Monday, February 20, 2017

Black History Month: FRANKIE KNUCKLES

Frankie Knuckles (1955 - 2014)

Francis “Frankie Knuckles” Nicholls is without argument, The Godfather of House Music and certainly one of the most important figures in the genre. Born in 1955 in The Bronx, NY, he was a teen in the early to mid 70s. This is when Frankie and his friend Larry Levan began frequenting discos in NYC. Both textile design students at FIT, the two began Djing at The Continental Baths and The Gallery, two of the most important discos in the early days.

After Frankie moved to Chicago in the late 1970s, his friend Robert Williams opened what became The Warehouse in ’77, a members-only club for black gay men. This came with an opportunity for Frankie to play there on a regular basis, honing his skills and style as a taste maker. His mix of disco classics, indie-soul, rock, Euro-disco, and more caused the locals to refer to this style as “Warehouse Music” now shortened to be named “House Music”. With Knuckles’ popularity growing, the club began attracting a straighter, more diverse (white) audience causing the owner to discontinue his membership policy. Frankie then stopped his residency there and opened The Power Plant club in 1982. The same year, he was introduced to Jamie Principle by Jose “Louie” Gomez.

In ’83, Derrick May (Detroit) sold Frankie his first drum machine. Frankie then layered his live mixes of disco classics with bare drum sounds defining the early sound of Chicago house music. Many producers mimicked this technique and took it into studios by 1985. 

With the closing of The Power Plant in 1987, Knuckles found himself in the UK as Chicago house music artists were in high demand with the success of the new genre. He played a residency at Delirium in London for 4 months before a stint in NYC producing, remixing, and recording. Frankie helped put out the Jamie Principle tunes “Your Love” and “Baby Wants To Ride” on vinyl after playing the unreleased dubs on reel-to-reel for a full year in his sets to receptive crowds. He then appeared as a co-producer on the Pet Shop Boys “I Want a Dog” on their third album. As house continued developing so did Knuckles experience as a producer. Chip E. then began mentoring Frankie, helping him produce a remake of Teddy Pendergrass' “You Can’t Hide From Yourself” followed by “Tears” with Robert Owens of Fingers Inc and Satoshi Tomiie.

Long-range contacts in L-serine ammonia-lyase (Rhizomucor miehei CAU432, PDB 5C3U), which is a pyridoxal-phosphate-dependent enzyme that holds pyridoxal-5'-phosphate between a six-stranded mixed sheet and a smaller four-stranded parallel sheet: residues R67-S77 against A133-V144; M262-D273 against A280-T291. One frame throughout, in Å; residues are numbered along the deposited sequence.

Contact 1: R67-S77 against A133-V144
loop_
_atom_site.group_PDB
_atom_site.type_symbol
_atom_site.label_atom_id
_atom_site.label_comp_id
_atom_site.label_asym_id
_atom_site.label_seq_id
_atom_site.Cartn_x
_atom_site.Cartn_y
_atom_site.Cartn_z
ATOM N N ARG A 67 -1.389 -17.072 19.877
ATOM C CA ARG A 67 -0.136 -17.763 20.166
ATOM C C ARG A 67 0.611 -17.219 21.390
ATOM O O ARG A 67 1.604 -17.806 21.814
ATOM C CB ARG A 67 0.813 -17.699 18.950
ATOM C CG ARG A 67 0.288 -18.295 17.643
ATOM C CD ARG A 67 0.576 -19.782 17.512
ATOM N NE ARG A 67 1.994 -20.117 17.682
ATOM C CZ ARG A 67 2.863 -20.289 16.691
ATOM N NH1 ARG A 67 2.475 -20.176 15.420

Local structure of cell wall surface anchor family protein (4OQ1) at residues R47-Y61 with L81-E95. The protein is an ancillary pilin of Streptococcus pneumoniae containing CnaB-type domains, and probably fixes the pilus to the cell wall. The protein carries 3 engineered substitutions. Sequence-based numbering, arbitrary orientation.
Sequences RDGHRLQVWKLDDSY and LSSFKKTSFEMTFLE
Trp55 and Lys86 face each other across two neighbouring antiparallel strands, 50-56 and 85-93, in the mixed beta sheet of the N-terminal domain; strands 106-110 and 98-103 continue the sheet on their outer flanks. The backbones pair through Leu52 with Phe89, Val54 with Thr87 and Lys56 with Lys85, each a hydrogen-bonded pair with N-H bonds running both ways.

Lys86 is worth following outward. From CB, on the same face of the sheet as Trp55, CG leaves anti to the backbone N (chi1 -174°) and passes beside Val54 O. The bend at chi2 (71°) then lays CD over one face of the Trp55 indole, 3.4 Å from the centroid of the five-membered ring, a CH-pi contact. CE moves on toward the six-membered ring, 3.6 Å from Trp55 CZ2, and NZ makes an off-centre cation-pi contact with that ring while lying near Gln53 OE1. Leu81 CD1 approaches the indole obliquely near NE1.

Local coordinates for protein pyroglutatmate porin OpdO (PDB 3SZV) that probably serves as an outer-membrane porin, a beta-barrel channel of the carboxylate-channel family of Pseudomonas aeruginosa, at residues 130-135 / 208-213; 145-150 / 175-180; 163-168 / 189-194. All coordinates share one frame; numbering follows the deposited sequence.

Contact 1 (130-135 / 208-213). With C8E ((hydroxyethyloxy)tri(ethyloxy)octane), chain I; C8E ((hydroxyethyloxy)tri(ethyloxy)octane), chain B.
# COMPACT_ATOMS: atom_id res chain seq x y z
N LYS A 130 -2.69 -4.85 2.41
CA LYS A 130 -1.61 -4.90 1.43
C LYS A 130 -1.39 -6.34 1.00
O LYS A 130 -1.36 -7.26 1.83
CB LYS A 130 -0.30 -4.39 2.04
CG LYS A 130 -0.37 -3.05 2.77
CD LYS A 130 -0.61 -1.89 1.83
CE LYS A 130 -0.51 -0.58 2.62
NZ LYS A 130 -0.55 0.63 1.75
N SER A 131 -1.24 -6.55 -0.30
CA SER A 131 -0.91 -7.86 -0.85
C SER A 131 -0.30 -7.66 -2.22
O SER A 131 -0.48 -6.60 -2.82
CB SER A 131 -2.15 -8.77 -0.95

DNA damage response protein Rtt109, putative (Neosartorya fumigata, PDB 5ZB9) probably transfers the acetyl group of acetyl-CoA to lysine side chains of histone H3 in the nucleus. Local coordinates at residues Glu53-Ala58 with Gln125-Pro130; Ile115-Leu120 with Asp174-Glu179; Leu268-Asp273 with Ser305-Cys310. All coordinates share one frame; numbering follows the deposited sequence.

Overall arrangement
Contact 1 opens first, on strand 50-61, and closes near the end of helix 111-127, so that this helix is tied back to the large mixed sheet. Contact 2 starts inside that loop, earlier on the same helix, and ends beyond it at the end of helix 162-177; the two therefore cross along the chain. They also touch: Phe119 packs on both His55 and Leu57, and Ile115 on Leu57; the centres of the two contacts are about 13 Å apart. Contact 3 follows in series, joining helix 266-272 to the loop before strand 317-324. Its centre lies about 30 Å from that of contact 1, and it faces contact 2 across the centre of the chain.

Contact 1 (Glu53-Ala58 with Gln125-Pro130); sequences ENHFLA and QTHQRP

Frankie partnered with David Morales for Def Mix Productions and dropped his debut album “Beyond The Mix” in 1991 on Virgin Records. This project included the seminal work, “The Whistle Song” which hit number one on the US Dance Chart. In the early '90s, Frankie held a DJ residency at Genesis (Osaka, Japan) and soon, Junior Vasquez took a break from The Sound Factory in Manhattan and Frankie took over, launching a successful NYC residency. In 1996 Frankie was inducted into the Chicago Gay & Lesbian Hall of Fame and in he ’97 won a Grammy Award for Remixer of the Year (Non-Classical). 

In the mid ‘90s and well into the 2000s, Frankie Knuckles was in demand as a remixer, reworking everyone from Michael Jackson and Luther Vandross to Toni Braxton and Diana Ross. His productions are globally recognized as some of the most important works in dance music. So much so, in 2004, Chicago named the old Warehouse intersection of Jefferson St. & Jackson Blvd. “Frankie Knuckles Way” in addition to Barack Obama declaring August 25th as “Frankie Knuckles Day”. Finally, in 2005, he was inducted into the Dance Music Hall of Fame. After Frankie Knuckles passed away due to complications with Type II diabetes, Defected Records released a retrospective comp., “House Masters: Frankie Knuckles” featuring a track list selected by the legend himself before he passed on. Shortly after that, a version of “Baby Wants To Ride” was released by Underworld, Heller, & Farley marking the 1 year anniversary of his death and the tune reached number one on the UK Official Vinyl Singles Chart, proving that Frankie’s footprint, left on popular dance music the world over, is here to stay.

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